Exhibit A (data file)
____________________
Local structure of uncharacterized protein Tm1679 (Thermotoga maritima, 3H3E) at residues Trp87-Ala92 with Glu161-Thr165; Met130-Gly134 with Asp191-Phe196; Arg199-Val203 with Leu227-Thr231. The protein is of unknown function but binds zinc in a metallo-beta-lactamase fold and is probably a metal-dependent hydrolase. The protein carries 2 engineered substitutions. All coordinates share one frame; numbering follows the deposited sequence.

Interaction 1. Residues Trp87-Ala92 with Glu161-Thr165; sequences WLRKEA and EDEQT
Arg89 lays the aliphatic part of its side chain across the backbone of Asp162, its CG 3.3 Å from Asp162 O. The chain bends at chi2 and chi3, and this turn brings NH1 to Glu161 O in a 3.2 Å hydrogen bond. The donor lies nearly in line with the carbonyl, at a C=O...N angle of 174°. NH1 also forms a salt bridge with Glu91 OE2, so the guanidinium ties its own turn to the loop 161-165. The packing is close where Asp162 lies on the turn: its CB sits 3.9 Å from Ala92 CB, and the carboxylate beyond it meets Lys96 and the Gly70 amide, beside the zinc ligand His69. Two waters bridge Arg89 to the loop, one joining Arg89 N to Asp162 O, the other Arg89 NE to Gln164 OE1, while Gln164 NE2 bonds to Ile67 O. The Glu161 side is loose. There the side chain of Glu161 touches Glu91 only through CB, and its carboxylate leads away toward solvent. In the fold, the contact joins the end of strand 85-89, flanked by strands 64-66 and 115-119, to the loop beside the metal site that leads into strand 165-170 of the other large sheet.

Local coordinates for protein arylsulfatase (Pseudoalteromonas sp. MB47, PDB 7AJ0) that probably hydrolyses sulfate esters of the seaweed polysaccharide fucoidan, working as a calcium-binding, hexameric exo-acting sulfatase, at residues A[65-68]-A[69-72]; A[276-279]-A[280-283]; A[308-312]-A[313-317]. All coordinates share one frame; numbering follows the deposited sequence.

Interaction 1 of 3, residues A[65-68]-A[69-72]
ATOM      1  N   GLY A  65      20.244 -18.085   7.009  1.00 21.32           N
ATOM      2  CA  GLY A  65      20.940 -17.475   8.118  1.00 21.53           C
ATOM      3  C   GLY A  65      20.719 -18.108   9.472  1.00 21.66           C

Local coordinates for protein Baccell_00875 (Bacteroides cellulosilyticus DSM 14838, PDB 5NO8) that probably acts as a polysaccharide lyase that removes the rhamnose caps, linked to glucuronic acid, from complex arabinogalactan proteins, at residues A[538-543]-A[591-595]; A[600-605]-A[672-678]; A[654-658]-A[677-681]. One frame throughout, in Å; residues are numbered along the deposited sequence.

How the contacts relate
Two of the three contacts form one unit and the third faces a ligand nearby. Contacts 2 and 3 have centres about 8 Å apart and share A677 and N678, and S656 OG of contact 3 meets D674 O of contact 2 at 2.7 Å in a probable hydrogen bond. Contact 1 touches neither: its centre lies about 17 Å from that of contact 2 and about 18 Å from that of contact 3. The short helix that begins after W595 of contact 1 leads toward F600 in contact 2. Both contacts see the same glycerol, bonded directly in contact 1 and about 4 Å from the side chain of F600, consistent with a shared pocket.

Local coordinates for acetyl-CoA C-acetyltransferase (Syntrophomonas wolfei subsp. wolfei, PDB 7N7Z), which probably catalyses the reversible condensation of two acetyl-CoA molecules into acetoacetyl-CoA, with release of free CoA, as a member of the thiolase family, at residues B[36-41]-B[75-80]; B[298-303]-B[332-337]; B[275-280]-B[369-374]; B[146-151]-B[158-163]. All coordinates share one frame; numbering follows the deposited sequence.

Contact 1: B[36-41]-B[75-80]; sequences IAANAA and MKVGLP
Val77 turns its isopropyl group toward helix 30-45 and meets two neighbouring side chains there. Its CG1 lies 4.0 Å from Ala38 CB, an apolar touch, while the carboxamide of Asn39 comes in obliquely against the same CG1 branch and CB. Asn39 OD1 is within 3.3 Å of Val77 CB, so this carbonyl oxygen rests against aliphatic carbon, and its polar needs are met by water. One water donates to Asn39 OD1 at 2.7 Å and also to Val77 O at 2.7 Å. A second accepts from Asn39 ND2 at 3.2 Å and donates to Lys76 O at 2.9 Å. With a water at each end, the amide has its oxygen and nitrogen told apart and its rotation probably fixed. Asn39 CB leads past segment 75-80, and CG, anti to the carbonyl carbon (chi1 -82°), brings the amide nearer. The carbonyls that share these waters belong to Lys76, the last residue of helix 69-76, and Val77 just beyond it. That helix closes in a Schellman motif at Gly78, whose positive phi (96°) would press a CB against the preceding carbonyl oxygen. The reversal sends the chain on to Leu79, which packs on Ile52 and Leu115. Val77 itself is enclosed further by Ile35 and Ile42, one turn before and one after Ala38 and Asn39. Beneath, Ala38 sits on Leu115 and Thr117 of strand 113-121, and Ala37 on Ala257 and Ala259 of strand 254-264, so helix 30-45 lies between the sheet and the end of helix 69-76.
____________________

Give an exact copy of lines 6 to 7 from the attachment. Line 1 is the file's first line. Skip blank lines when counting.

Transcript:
ATOM      1  N   GLY A  65      20.244 -18.085   7.009  1.00 21.32           N
ATOM      2  CA  GLY A  65      20.940 -17.475   8.118  1.00 21.53           C